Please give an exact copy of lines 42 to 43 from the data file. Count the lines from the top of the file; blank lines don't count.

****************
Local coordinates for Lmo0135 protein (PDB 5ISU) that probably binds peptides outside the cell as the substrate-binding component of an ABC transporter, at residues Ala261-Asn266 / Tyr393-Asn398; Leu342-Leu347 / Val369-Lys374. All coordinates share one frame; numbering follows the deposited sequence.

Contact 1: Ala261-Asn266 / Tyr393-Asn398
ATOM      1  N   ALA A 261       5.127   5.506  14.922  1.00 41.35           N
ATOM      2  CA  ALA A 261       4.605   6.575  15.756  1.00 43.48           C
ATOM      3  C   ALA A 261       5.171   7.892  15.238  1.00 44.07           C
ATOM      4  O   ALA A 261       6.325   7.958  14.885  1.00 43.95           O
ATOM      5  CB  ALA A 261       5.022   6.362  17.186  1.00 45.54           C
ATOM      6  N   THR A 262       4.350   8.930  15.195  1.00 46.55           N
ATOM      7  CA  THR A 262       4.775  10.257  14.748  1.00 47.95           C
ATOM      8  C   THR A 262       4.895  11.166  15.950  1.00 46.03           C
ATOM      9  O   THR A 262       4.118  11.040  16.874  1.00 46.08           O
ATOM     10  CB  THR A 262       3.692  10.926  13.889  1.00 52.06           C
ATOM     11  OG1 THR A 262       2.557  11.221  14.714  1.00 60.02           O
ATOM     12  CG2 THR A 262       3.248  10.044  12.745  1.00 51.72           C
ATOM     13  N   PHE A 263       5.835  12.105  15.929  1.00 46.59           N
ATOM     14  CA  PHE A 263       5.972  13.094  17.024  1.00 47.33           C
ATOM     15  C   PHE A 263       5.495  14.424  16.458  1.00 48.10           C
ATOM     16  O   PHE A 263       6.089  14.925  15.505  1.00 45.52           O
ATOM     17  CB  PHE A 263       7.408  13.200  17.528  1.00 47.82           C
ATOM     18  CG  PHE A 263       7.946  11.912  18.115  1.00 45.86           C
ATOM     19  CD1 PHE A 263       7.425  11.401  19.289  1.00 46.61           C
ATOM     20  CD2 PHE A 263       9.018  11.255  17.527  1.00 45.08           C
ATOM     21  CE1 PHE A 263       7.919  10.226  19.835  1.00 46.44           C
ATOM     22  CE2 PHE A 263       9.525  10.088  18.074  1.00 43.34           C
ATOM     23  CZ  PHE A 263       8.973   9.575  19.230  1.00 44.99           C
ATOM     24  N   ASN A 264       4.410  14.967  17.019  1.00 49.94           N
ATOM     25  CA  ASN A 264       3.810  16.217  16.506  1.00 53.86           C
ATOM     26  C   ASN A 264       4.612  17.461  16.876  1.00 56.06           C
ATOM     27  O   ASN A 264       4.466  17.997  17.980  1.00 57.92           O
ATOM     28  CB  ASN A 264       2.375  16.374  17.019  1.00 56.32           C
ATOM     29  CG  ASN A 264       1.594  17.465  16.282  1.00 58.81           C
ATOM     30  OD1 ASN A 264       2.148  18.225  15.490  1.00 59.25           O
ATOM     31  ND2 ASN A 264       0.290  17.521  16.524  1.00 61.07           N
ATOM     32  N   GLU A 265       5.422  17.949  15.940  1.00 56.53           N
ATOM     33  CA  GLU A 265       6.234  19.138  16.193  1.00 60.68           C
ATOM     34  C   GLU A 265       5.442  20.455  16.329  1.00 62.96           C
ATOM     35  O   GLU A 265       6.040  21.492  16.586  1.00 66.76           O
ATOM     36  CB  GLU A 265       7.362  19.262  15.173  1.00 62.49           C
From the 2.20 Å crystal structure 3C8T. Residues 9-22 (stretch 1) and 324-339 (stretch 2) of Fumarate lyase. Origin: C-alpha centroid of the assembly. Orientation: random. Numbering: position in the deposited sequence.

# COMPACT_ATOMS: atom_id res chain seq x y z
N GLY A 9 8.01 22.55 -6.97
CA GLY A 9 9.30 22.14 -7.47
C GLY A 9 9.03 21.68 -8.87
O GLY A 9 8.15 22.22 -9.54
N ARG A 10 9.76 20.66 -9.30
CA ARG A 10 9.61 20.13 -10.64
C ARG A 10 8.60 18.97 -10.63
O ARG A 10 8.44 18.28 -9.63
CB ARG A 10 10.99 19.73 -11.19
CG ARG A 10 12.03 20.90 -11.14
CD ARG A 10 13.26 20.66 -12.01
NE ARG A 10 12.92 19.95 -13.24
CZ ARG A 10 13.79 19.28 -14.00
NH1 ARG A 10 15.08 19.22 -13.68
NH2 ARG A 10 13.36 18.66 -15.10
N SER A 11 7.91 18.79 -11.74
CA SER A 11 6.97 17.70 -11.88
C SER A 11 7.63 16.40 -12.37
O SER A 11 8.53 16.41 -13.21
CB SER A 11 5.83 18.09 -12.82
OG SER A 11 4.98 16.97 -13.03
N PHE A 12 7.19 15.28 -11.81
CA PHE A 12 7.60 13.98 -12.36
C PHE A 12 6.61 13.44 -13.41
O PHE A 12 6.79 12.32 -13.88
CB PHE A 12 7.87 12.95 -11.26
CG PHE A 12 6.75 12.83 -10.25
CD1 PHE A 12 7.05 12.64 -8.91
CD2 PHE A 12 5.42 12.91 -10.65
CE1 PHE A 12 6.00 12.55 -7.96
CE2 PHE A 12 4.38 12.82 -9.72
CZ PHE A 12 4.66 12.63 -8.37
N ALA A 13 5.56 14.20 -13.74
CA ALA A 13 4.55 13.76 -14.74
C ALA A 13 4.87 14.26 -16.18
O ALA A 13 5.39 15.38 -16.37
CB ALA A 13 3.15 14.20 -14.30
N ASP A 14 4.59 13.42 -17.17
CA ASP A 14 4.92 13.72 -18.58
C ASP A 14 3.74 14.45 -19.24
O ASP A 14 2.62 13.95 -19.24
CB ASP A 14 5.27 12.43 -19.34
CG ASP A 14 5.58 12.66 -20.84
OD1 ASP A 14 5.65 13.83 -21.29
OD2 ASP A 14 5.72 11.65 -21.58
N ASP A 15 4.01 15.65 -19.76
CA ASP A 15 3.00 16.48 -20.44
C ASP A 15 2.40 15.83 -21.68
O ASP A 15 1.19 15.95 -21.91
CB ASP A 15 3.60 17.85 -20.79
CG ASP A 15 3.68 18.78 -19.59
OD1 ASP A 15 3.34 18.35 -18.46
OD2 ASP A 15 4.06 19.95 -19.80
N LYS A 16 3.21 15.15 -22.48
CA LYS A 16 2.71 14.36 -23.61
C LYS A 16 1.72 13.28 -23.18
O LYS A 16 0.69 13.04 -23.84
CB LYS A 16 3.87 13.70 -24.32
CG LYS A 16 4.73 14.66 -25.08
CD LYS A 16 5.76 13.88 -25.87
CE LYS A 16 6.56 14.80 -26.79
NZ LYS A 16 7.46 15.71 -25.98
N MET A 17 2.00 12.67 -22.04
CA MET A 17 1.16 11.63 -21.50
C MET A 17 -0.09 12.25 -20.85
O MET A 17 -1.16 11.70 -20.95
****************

CA GLY A 9 9.30 22.14 -7.47
C GLY A 9 9.03 21.68 -8.87